(Social Credit Party media release)

At last, fifty years too late, a government has recommended protection of elite vegetable growing land from urban sprawl.

In 1973, Social Credit, way ahead of its time with policy proposals as usual, published You and Your Environment, a twenty eight page green paper which, amongst a raft of environmental policy proposals, recommended exactly that.

“A system of environmental zoning for the nation is strongly recommended… so that each part is put to it’s best use, whatever it be, for fruit growing, cropping, grazing or silviculture”.

“Land should be rated according to its zoned use value and not by the present artificial standards”.
“The concept of satellite suburbs, built on poorer class land, linked to major centres by rapid transit systems should be fostered”.

Sadly the national policy statement is in direct conflict with the government’s dictate to councils — agreed in the Housing Supply Bill compact with National in 2021 — to free up more land for housing, claiming councils’ policies of trying to limit urban sprawl were a major contributor to high building costs.

The then National Party leader, Judith Collins said that in April, she “presented a draft Bill that would have required local authorities to zone more space for new housing, drastically cutting consent requirements for those wishing to build new dwellings whether through intensification or greenfields development”.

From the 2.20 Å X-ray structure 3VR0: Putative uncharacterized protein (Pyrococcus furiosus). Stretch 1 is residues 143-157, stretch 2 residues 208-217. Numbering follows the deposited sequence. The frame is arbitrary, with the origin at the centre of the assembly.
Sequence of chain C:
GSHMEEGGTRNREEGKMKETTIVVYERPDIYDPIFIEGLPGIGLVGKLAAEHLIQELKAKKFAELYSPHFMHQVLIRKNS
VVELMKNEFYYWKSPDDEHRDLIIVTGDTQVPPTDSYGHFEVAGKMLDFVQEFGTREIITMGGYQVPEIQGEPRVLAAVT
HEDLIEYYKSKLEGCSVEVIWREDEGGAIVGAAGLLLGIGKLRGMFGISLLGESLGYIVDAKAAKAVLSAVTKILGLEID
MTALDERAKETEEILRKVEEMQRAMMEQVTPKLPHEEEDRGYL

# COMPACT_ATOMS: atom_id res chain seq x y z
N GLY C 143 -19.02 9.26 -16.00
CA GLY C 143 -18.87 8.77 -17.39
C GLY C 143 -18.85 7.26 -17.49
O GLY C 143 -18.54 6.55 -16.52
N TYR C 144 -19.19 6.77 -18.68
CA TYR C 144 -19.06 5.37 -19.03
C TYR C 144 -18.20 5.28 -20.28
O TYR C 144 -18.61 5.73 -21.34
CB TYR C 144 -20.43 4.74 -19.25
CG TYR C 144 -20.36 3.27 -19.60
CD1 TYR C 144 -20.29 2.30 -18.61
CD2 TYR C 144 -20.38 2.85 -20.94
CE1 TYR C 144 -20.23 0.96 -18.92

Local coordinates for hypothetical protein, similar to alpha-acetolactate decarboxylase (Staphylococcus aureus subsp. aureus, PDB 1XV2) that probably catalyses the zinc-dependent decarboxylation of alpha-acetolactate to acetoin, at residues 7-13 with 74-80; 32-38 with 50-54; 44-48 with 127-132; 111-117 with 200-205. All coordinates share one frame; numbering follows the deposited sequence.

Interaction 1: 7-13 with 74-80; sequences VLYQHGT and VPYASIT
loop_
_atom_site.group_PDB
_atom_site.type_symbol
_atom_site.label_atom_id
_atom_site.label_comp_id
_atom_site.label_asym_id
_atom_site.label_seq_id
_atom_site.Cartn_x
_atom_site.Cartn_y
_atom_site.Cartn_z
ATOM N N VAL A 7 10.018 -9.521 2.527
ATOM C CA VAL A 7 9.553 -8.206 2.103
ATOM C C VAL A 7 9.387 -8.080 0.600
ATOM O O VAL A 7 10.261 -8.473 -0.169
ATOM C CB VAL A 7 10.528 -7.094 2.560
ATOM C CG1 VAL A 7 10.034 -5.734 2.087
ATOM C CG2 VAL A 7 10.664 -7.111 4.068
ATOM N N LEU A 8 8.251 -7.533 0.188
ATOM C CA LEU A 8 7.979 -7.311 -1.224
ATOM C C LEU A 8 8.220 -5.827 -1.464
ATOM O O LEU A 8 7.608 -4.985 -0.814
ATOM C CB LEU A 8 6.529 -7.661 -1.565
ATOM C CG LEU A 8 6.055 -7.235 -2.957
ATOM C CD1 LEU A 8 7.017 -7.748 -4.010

On top of which the government has thrown the responsibility of identifying those elite soils, and the costs of doing so, onto councils without any accompanying financial support.

Councils are left with two opposing, competing priorities — free up land, as Auckland Council has done with massive housing development on prime vegetable growing land in Pukekohe, or protect that land and find somewhere else for houses.

Government must financially support councils to identify elite soils and make it clear that protection of them is the top priority.

In the light of the new announcement, National’s housing spokeswoman Nicola Willis now needs front up with what its policy is on protection of elite soils.

The government should adopt many more of Social Credit’s proposals in You and Your Environment from 1973, and catch up with us.